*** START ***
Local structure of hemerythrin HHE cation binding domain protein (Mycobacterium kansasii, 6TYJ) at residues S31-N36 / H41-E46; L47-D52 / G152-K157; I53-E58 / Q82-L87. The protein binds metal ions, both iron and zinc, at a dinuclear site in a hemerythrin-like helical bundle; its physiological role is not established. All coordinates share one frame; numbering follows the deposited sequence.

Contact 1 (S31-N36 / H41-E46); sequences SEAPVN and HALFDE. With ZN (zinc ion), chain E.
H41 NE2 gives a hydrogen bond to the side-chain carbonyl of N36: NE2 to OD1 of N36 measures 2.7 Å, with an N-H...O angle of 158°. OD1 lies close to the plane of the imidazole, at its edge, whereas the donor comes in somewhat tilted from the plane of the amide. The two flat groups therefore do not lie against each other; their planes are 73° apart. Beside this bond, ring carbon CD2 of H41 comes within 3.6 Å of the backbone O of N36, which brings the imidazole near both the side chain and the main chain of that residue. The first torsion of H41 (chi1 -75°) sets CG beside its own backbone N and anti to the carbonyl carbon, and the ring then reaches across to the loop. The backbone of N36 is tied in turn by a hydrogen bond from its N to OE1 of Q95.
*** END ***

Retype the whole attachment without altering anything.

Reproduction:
Local structure of hemerythrin HHE cation binding domain protein (Mycobacterium kansasii, 6TYJ) at residues S31-N36 / H41-E46; L47-D52 / G152-K157; I53-E58 / Q82-L87. The protein binds metal ions, both iron and zinc, at a dinuclear site in a hemerythrin-like helical bundle; its physiological role is not established. All coordinates share one frame; numbering follows the deposited sequence.

Contact 1 (S31-N36 / H41-E46); sequences SEAPVN and HALFDE. With ZN (zinc ion), chain E.
H41 NE2 gives a hydrogen bond to the side-chain carbonyl of N36: NE2 to OD1 of N36 measures 2.7 Å, with an N-H...O angle of 158°. OD1 lies close to the plane of the imidazole, at its edge, whereas the donor comes in somewhat tilted from the plane of the amide. The two flat groups therefore do not lie against each other; their planes are 73° apart. Beside this bond, ring carbon CD2 of H41 comes within 3.6 Å of the backbone O of N36, which brings the imidazole near both the side chain and the main chain of that residue. The first torsion of H41 (chi1 -75°) sets CG beside its own backbone N and anti to the carbonyl carbon, and the ring then reaches across to the loop. The backbone of N36 is tied in turn by a hydrogen bond from its N to OE1 of Q95.